Why Net Neutrality is Vital for the Future of Faith

On Thursday, the new Chairman of the FCC Ajit Pai will hold a vote to repeal the core protections of the Open Internet Order.

In the lead-up to the vote, telecom giants are championing an order that would give them more control over what happens on the Internet. On the other side of the debate is everyone else — start-ups, businesses, educators, artists, advocates, and people of all backgrounds who are defending net neutrality, the principle that keeps the Internet free of corporate control. They argue that net neutrality is necessary for American democracy and economy.

But there’s an unexpected voice in the chorus: America’s faith leaders.

Free speech, including religious expression, depends on the open Internet. The Internet has already become a prophetic platform for faith in the United States. Faith groups are using the Internet as a medium for spiritual life, service, prophetic leadership, innovation, and social justice. This would not be possible without meaningful net neutrality protections.

A repeal vote would end all the Internet as we know it. The current net neutrality rules codify principles that have governed the Internet in the U.S. for decades. They ban carriers like Comcast and AT&T from blocking or slowing down websites at will – or charging websites money for access or a faster connection to their users. It keeps the Internet an open space for free speech for dissent, vital now more than ever.

In this critical window, faith voices could help persuade Congress to protect net neutrality — not just as sound policy but as a moral imperative.

Here are five reasons the future of faith depends on net neutrality.

  1. Spiritual Life

In a time when traditional religious practice is on the decline, new generations are finding meaning and community online. “The open Internet has become essential for 21st century religious and spiritual life,” said Brian McLaren, Christian author and thinker. “People of faith around the world are connecting, creating, praying, and organizing online.” In the U.S., online worship is vibrant in the United Church of Christ, Unitarian Universalist, and other denominations — a trend that is spreading around the globe.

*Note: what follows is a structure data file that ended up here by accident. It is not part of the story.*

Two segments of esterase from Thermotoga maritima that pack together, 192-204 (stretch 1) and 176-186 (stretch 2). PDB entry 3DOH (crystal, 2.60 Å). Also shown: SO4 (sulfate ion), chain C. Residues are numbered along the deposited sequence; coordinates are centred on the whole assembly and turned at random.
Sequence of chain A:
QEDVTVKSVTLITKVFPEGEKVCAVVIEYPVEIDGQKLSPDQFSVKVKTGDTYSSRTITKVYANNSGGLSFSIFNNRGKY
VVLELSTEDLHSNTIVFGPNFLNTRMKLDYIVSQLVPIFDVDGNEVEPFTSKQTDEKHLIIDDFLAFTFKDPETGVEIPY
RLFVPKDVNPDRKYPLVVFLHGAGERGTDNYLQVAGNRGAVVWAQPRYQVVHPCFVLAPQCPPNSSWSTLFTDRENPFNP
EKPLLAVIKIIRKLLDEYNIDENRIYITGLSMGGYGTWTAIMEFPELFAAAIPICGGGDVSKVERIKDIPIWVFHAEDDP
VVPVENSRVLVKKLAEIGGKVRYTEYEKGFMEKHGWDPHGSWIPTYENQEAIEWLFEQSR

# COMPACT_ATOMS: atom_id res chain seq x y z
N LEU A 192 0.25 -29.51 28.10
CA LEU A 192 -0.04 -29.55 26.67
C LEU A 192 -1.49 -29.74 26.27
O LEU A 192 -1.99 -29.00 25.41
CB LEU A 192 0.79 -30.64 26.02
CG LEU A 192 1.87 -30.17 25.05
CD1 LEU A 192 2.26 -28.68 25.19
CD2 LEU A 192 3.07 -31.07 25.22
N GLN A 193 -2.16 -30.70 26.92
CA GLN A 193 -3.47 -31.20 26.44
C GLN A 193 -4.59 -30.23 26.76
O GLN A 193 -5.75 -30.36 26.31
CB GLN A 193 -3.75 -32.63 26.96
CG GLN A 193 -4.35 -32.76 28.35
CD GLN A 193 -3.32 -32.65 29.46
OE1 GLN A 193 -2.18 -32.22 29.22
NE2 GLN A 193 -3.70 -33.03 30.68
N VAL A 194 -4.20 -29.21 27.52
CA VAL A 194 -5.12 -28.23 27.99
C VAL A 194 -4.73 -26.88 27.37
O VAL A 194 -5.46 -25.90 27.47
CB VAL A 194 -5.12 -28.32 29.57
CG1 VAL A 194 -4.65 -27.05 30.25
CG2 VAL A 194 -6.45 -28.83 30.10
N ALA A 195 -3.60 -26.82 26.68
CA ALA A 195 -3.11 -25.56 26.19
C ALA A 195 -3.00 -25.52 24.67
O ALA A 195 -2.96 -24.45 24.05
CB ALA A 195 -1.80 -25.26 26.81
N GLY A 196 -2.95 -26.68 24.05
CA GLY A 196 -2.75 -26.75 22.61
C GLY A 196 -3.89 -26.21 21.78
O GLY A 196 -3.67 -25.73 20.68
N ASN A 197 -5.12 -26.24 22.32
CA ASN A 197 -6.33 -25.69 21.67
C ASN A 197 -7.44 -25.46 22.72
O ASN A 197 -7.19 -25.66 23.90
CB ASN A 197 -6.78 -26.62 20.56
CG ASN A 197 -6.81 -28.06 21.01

Online worship requires a fast connection. People cannot watch sermons, video chat with pastors, or participate in online study groups without it. But carriers want to set up special online “fast lanes” for websites that pay. These fast lanes would give websites a way to reach people faster. But most faith groups would not be able to pay these fees. Churches and other groups are already paying for their own Internet connection; they cannot afford a whole new set of fees to pay their parishioners’ carriers too.

Left behind in the slow lane, it would be much harder for faith communities to gather online. Research shows that a slower connection speed even by 100 milliseconds causes people to click away. People who go online to watch a sermon will have to wait for the site to load and reload, making it impossible to experience faith on the Internet. Online faith communities won’t have a chance to grow.

Online worship also uses a lot of data, especially anything that involves video. Carriers want to be able to accept payment from websites to exempt them from customers’ data plans. Websites that pay the fee would not use up people’s data while all other websites would. Commercial websites and others with deep pockets could afford these fees, but not most faith groups. Research shows that people prefer sites that don’t use their data. If people have to choose between watching a television show that doesn’t eat up their data or a Sunday morning sermon that does, faith doesn’t get a fair shot.

Faith communities deserve the same chance at reaching people as corporations. We should continue to ban carriers from charging websites to enter a “fast lane” or to be exempt from data caps. This will allow us to explore the future of online religious and spiritual life.

  1. Service.

Faith groups are central to social safety nets. They offer soup kitchens to the hungry, coat drives and blankets in blizzards, and candlelight vigils in the wake of terrorism and other crises. They need the Internet to run these services and raise money to sustain them. In a time when extremist organizations are using the Internet to recruit and fundraise, faith communities need to be able to reach underserved communities, especially young people, as part of their mission.

If the Internet becomes a place where you have to pay just to be heard, then the mainline church or the corner mosque that are providing community services will be forced to divert donations just to reach people online. As a result, carriers would be siphoning funds from the very civil society groups on the frontlines of fighting poverty, inequality, terrorism, polarization, and more. In a time when the United States faces tremendous social challenges, net neutrality ensures that faith communities can continue to use the Internet to serve the people.